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August 1, 2019. Life / Back from the Brink

Giant Panda Conservation

RUSSELL A. MITTERMEIER, ANTHONY B. RYLANDS, WES SECHREST, PENNY F. LANGHAMMER, JOHN C. MITTERMEIER, MICHAEL J. PARR, WILLIAM R. KONSTANT, RODERIC B. MAST

The Giant Panda is one of the iconic and best known of all the world’s endangered animals. It belongs to the order Carnivora, but is a vegetarian; bamboo leaves, stems, and shoots make up 99% of its diet. They must feed for almost 12 hours each day, consuming 12–38 kilograms of bamboo.

Giant Pandas were once found as far north as Beijing and as far south as Myanmar. Their “discovery” in 1869, however, resulted in heavy poaching, as well as a high demand by early-20th-century zoo collectors seeking specimens. Today, only 1,114 individuals survive in the wild, and they are confined to a few isolated mountain ranges on the eastern edge of the Tibetan Plateau.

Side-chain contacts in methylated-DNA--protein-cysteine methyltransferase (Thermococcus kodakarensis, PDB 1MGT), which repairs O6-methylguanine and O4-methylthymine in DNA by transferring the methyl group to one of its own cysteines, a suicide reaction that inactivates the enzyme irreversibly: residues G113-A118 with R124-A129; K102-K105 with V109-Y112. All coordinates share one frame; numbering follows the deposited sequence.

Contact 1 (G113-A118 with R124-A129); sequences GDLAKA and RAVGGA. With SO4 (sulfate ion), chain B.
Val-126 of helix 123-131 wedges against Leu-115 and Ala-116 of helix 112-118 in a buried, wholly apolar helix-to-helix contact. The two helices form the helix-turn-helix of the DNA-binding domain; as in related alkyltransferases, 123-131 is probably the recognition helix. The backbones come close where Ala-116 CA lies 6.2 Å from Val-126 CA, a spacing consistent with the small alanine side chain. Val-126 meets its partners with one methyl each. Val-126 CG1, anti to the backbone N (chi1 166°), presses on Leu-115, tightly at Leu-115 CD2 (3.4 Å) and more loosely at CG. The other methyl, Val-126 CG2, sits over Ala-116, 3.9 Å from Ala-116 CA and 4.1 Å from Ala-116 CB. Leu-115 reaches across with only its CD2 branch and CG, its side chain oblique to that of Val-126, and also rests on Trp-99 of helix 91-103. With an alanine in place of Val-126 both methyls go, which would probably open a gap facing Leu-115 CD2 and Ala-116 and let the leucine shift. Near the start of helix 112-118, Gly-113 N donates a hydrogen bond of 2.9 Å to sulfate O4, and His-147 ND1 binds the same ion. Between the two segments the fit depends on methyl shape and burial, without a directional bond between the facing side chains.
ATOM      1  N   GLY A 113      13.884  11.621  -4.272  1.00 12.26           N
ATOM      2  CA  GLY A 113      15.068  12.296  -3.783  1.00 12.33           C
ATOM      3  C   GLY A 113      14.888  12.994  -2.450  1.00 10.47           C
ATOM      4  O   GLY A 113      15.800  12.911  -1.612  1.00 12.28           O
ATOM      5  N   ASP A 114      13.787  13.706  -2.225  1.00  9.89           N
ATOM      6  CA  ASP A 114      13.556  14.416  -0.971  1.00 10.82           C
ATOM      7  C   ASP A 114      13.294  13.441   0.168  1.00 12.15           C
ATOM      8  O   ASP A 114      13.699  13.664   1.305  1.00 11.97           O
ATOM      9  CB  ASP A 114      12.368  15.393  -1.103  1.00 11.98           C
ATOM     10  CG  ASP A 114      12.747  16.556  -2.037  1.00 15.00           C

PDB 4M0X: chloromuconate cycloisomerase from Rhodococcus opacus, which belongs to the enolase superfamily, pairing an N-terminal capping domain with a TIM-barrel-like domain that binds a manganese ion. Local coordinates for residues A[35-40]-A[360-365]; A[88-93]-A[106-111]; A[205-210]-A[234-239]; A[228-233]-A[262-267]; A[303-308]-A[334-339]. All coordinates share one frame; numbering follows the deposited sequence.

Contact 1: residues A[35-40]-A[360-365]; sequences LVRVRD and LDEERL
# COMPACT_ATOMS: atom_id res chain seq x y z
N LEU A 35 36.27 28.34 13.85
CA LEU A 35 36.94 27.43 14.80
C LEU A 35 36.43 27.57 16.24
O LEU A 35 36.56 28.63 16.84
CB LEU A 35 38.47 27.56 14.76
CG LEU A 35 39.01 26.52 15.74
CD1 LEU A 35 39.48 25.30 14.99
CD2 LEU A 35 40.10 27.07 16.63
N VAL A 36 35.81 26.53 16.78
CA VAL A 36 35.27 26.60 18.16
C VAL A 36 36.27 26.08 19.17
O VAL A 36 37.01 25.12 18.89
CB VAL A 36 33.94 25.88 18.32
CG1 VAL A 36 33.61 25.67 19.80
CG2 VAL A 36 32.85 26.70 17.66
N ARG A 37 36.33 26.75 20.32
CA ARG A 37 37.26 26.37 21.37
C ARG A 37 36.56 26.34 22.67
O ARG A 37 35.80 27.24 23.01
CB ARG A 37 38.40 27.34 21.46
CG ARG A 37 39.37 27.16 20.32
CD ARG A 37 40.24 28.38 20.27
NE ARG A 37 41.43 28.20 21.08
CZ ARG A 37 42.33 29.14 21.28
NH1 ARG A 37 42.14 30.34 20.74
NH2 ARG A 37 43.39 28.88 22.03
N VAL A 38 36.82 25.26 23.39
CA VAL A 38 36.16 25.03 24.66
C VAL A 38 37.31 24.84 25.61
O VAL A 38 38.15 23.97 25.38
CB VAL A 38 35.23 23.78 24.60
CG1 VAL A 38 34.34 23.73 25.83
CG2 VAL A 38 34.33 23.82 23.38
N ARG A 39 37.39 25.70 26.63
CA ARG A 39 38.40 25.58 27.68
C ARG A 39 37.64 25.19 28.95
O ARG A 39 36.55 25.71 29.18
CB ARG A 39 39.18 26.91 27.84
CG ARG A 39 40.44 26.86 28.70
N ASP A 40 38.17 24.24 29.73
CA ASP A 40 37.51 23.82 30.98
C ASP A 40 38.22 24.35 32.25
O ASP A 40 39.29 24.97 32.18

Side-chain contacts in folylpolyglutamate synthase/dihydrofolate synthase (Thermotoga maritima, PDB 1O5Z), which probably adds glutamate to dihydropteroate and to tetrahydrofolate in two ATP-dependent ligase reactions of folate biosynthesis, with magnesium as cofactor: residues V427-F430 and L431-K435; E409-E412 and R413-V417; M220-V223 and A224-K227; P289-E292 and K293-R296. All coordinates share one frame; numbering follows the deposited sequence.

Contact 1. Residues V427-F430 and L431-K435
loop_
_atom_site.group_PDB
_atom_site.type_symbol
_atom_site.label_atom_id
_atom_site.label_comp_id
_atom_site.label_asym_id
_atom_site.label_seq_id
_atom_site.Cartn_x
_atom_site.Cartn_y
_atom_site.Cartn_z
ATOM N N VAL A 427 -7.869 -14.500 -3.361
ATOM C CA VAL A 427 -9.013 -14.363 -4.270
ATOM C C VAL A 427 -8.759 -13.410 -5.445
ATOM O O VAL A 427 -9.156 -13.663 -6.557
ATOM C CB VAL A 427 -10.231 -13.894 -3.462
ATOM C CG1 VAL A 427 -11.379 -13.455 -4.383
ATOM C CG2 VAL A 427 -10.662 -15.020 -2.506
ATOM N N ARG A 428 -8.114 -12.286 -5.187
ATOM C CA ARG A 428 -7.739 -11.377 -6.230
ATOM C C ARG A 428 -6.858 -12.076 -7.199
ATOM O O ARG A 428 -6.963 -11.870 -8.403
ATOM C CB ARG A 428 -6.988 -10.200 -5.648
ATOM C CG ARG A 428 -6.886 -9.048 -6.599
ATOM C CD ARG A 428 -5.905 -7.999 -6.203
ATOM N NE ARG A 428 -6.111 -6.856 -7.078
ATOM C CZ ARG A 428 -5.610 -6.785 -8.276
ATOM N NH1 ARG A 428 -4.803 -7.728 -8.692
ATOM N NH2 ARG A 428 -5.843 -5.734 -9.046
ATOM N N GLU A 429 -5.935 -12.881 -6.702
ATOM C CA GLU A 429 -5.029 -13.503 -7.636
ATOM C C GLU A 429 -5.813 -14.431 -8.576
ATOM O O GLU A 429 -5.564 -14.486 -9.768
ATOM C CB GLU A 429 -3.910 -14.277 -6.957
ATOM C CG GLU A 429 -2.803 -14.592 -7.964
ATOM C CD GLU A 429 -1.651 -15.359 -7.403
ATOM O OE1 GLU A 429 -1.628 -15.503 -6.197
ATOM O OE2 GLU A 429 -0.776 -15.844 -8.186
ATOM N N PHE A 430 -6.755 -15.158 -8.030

In 1992, China’s National Conservation Project for the Giant Panda and its habitat laid out a master plan for panda conservation, establishing protected areas for its benefit. Pandas are now bred successfully in captivity, and plans are now underway to release captiveborn animals into the wild.

Based on these achievements, the Giant Panda’s Red List status was changed from “Endangered” to “Vulnerable”, but the species is still facing two major threats for its recovery. One is habitat fragmentation by insurmountable natural barriers and human infrastructure, and the other is climate change, which could wipe out the panda’s bamboo habitat in the next 80 years.

Conservation Status: Vulnerable

 

This is an excerpt from the CEMEX Nature Series Book “Back from the Brink” (2017)

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